Relentless Offense Carries Kentucky To Deciding Game

Riley Mahan (Photo by Mat Gdowski/Icon Sportswire via Getty Images)

LEXINGTON, Ky.—Facing elimination Sunday, Kentucky turned to its formula for success all season long: a relentless offense and a “desire to win that dominates.”

Kentucky defeated Indiana, 14-9, in an elimination game in the afternoon to advance to Sunday night’s regional final against North Carolina State. The Wildcats won again, defeating the Wolfpack, 8-6, to force a rematch Monday with a berth in super regionals on the line.

Throughout the season, coach Nick Mingione has implored the Wildcats to play with a “desire to win that dominates,” which Branch Rickey said is the most important quality in a player. With their backs against the wall Sunday, the Wildcats did just that.

“You guys just witnessed a group of 18-23-year-olds that had a desire to win that dominates and it was just oozing out of them,” Mingione said. “I’m really proud of them.”

Kentucky had the mindset it needed Sunday, as well as the offense. The Wildcats lead the Southeastern Conference with 7.3 runs per game this season. In the two victories, they piled up 22 runs on 32 hits and eight walks. Eleven of their hits went for extra bases, including home runs from Marcus Carson (two), Kole Cottam and Riley Mahan.

Mahan had five hits on the day, including going 4-for-6 with a grand slam against Indiana. Carson collected four hits, including two home runs and a double. Outfielders Tristan Pompey and Zach Reks both added five hits.

Mahan said Sunday’s victories typified Kentucky’s season.

“Our offense all year has been relentless,” the junior second baseman said. “I’m just so proud of these guys, the way they battled. They put really good at bats together, we grinded pitchers out and we did what we always go and we came out with two Ws today.”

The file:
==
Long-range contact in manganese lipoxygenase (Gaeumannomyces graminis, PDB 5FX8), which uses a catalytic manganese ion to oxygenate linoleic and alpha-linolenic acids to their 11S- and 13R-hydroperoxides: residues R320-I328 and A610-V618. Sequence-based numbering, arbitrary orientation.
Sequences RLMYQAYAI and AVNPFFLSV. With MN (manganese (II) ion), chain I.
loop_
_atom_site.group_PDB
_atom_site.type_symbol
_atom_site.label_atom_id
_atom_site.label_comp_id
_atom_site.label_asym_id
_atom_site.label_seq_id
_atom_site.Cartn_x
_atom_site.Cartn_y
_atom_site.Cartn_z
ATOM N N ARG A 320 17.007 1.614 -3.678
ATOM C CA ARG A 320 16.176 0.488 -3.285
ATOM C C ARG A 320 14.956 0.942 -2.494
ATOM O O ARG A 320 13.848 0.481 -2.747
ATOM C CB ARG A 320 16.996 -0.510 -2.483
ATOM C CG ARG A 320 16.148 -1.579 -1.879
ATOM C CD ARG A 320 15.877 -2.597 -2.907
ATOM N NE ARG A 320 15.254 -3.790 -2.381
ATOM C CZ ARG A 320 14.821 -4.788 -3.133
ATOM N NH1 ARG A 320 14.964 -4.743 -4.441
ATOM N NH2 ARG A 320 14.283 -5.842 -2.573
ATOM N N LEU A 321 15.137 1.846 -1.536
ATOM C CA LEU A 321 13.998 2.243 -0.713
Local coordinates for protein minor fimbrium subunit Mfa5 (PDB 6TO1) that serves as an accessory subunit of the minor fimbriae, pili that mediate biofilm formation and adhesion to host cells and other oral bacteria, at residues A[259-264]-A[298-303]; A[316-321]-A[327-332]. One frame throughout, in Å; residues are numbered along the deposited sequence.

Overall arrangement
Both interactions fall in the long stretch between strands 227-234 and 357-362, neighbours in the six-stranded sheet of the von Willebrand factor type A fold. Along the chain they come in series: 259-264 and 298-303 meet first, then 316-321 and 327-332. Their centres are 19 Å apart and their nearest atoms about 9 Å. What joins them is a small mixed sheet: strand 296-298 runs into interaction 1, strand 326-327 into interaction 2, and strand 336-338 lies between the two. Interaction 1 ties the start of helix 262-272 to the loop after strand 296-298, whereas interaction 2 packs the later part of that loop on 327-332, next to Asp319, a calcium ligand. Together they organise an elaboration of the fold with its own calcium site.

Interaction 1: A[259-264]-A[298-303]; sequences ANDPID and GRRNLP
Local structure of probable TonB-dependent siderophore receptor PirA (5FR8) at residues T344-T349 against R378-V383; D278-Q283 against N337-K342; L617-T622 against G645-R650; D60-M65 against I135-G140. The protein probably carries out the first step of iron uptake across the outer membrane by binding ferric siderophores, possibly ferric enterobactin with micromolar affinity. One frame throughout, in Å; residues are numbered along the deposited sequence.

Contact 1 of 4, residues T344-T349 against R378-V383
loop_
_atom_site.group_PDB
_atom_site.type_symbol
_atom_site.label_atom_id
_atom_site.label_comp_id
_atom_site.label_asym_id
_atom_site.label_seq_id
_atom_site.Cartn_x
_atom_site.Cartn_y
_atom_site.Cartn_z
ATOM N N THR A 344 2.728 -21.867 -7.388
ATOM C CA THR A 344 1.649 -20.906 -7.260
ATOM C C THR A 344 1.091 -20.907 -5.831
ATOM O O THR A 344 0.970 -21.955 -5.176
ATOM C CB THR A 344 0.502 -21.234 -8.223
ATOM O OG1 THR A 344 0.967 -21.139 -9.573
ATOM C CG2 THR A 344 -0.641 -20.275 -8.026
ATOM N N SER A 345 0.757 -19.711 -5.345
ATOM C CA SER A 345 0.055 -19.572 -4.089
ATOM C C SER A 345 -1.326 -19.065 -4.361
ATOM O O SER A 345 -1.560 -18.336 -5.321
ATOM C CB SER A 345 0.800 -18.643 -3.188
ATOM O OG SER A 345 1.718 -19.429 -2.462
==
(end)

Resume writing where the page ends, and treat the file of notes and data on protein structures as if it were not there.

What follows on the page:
While Kentucky’s offense has been a driving force behind its success this season, it had stalled down the stretch. Before Sunday, the Wildcats had scored more than six runs just once since the end of April.

During that stretch, Kentucky had been lacking big innings, which Mingione defines as three runs or more. Against the Hoosiers, the Wildcats finally put one together, scoring six runs in the sixth inning to break the game open.
Mingione said that inning broke the dam for the Wildcats.

“(Recruiting coordinator Roland Fanning) finally said, ‘We unlocked the biggie box,’ the big-hitting box,” Mingione said. “When we finally got the six-spot we unlocked the biggie box.”

Kentucky tapped the “biggie box” again in the sixth inning against North Carolina State, scoring four runs to again break the game open.

It was the kind of offensive day that was a long time coming for the Wildcats, who got contributions from every hitter in their lineup. It came when they needed it most, allowing them to extend their season and give them a chance Monday to win the first ever regional in program history.

“When somebody didn’t get something done, the next guy was there to pick him up,” Carson said. “I think that just kind of speaks about our team, how we’re all just brothers and we’re just all there for each other.”

Comments are closed.

Download our app

Read the newest magazine issue right on your phone